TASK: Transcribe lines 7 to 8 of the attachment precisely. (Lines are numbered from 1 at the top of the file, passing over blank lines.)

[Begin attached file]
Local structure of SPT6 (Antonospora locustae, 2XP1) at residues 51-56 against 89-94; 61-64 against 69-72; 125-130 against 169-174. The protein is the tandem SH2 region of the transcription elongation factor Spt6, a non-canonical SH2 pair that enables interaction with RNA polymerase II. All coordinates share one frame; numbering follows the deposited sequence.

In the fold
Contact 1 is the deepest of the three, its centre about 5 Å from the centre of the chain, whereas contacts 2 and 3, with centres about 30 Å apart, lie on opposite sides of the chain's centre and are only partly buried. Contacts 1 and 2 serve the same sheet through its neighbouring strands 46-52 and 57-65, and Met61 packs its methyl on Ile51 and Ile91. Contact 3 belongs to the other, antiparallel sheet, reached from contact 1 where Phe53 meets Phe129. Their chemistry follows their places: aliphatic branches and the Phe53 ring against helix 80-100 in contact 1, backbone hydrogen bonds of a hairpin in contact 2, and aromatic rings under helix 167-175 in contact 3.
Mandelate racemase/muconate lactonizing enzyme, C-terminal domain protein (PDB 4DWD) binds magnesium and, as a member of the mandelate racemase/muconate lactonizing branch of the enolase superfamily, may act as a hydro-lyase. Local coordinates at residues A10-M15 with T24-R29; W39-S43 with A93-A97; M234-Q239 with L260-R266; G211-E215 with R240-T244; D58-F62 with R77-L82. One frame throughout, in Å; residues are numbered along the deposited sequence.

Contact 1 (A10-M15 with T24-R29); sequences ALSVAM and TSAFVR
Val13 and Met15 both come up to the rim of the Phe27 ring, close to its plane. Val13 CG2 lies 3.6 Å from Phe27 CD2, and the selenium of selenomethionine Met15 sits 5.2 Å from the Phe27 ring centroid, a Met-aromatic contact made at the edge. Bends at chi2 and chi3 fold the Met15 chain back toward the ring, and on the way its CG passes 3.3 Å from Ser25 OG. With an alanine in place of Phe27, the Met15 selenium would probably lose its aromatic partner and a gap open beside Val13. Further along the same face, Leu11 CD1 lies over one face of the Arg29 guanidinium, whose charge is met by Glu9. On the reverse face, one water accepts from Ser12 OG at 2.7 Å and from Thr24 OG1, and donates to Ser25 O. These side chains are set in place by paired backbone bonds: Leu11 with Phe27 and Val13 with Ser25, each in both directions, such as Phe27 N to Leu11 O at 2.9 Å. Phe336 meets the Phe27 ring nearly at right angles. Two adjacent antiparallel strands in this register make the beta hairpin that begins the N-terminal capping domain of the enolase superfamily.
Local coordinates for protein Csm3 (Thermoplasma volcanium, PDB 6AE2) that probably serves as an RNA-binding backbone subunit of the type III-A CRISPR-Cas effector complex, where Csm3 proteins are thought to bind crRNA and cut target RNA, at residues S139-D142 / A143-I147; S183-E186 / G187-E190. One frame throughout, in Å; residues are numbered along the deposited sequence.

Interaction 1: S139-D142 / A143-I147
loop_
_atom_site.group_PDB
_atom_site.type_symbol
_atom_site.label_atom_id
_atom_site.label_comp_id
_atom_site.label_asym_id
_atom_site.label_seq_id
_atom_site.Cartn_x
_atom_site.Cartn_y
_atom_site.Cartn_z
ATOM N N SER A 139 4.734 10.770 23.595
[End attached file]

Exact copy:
Local coordinates for protein Csm3 (Thermoplasma volcanium, PDB 6AE2) that probably serves as an RNA-binding backbone subunit of the type III-A CRISPR-Cas effector complex, where Csm3 proteins are thought to bind crRNA and cut target RNA, at residues S139-D142 / A143-I147; S183-E186 / G187-E190. One frame throughout, in Å; residues are numbered along the deposited sequence.

Interaction 1: S139-D142 / A143-I147